The campaign to recall Gavin Newsom
Millions of Californians across the political spectrum, fed up with pandemic restrictions, are ready to bid their governor goodbye
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At the beginning of the coronavirus pandemic, Andrea Howe, like many other Californians at the time, was impressed with Gov. Gavin Newsom. It wasn’t just that he’s a good-looking man with perfectly coiffed hair who can give hourlong speeches without cue cards. At a time when others were freaking out, he seemed to take control. He seemed to have a plan. He was the first governor in the country to issue a mandatory stay-at-home order as COVID-19 cases surged. His regular live press conferences offered a calm, sensible presence to people in need of a leader.
While some Republican leaders criticized Newsom for “shutting down the entire state,” others, including health experts, praised him for doing “the right thing.” Newsom suggested history would shine favorably on him: “If we’re to be criticized at this moment, let us be criticized for taking this moment seriously. Let us be criticized for going full force and meeting the virus head-on.”
At the time, Howe—a small-business owner and mother of three in Orange County—concurred. It made sense to her to close down schools, restaurants, and pubs temporarily and to restrict large gatherings. She was gratified when the governor signed emergency legislation to spend up to $1 billion to increase hospital bed capacity, purchase medical equipment, and build other protections. It felt comforting that Newsom seemed proactive in keeping his state safe—deploying the National Guard, leasing hospitals, promising to ramp up testing and contact tracing. “Thank you, you’re doing a good job,” she wrote in public comments to the governor.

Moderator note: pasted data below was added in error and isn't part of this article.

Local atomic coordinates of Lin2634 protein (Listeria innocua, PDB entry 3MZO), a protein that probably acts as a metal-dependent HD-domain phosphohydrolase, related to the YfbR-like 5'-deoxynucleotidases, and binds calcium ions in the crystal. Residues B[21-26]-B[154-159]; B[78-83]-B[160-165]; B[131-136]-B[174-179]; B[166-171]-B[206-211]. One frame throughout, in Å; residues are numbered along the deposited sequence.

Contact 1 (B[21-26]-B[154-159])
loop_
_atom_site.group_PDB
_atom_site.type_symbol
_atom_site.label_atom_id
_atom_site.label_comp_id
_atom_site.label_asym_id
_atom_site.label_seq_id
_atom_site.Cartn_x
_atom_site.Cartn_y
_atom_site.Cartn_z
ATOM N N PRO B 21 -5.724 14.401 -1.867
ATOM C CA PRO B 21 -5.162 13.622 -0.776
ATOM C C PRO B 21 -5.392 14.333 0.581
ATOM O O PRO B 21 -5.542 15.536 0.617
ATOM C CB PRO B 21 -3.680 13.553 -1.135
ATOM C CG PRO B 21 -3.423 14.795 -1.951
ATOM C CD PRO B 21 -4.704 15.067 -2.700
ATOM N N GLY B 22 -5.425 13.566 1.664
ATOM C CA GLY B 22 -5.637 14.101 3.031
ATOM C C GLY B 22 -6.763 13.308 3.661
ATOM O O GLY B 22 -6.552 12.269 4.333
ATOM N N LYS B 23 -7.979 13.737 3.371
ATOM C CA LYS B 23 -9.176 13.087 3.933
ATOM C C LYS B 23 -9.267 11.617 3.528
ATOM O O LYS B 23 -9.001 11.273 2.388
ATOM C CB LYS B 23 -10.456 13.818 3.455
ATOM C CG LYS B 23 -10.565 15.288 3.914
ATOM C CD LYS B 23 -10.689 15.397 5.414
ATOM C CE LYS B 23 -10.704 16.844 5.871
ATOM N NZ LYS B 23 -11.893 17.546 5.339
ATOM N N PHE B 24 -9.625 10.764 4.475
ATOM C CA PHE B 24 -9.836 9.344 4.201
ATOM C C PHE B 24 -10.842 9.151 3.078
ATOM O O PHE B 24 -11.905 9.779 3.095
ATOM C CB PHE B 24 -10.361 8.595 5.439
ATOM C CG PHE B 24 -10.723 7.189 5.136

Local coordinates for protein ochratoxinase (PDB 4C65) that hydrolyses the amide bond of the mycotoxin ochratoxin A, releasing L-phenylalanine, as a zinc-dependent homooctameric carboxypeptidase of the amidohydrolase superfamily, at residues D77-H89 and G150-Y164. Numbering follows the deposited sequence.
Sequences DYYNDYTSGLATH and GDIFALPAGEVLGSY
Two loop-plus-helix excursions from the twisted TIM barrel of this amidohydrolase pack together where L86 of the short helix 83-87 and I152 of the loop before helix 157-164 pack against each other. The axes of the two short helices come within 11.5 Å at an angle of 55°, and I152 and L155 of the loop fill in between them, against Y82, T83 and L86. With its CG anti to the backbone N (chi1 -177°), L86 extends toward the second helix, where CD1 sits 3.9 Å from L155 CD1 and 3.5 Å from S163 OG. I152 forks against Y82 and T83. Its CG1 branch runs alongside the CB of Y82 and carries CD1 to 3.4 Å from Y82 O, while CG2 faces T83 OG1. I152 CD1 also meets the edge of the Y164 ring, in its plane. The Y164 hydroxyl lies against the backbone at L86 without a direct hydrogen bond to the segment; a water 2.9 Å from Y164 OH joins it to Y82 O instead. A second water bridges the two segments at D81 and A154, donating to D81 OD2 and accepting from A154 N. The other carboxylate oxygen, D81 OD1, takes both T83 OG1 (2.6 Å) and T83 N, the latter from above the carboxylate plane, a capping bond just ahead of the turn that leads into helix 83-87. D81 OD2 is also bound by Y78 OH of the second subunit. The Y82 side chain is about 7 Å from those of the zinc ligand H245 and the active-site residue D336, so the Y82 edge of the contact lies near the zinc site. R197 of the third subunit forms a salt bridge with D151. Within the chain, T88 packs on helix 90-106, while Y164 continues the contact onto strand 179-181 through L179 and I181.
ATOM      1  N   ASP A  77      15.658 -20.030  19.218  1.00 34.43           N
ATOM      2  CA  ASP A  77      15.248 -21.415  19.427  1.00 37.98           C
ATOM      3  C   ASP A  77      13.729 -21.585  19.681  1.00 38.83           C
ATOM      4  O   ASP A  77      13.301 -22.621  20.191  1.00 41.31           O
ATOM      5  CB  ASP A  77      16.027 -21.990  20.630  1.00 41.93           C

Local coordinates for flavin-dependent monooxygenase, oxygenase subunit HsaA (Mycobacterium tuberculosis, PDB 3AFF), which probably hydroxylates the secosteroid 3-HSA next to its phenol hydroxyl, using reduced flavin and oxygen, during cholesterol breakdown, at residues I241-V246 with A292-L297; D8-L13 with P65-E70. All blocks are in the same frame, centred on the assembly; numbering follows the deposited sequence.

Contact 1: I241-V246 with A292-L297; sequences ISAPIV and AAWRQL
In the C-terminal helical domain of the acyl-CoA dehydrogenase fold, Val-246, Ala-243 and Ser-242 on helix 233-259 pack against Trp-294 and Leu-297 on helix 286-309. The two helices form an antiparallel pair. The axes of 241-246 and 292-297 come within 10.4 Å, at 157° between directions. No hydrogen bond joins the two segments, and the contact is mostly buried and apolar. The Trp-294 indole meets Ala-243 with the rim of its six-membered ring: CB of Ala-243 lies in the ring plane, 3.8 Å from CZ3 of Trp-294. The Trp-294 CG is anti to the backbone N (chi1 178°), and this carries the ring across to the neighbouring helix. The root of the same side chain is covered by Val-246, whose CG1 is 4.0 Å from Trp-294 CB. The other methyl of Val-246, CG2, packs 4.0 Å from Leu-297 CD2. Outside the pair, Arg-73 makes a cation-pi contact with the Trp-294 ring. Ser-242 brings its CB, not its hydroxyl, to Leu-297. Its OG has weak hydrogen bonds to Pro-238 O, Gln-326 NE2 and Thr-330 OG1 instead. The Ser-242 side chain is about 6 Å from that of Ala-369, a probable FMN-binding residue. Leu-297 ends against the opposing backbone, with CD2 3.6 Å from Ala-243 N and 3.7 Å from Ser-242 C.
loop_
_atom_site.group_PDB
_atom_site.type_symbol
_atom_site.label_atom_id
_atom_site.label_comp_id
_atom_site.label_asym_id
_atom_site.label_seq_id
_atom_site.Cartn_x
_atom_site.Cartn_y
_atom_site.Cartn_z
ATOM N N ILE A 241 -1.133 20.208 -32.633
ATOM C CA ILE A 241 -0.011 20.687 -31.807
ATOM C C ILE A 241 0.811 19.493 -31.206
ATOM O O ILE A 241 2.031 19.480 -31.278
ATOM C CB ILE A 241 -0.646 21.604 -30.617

But over the last several months, Howe’s support for Newsom has eroded. So has that of many Californians, revealing a wave of frustration and political disaffection in a state that leans Democrat. People are angry about the pandemic restrictions being either too strict or too loose. They’re upset about long-festering problems such as unaffordable housing and homelessness. They’re exasperated with the politicizing and hypocrisy they see in their leaders. They point much of their ire at Newsom. His approval rating, which hit a high of over 70 percent during the height of the pandemic, has dipped to about 46 percent.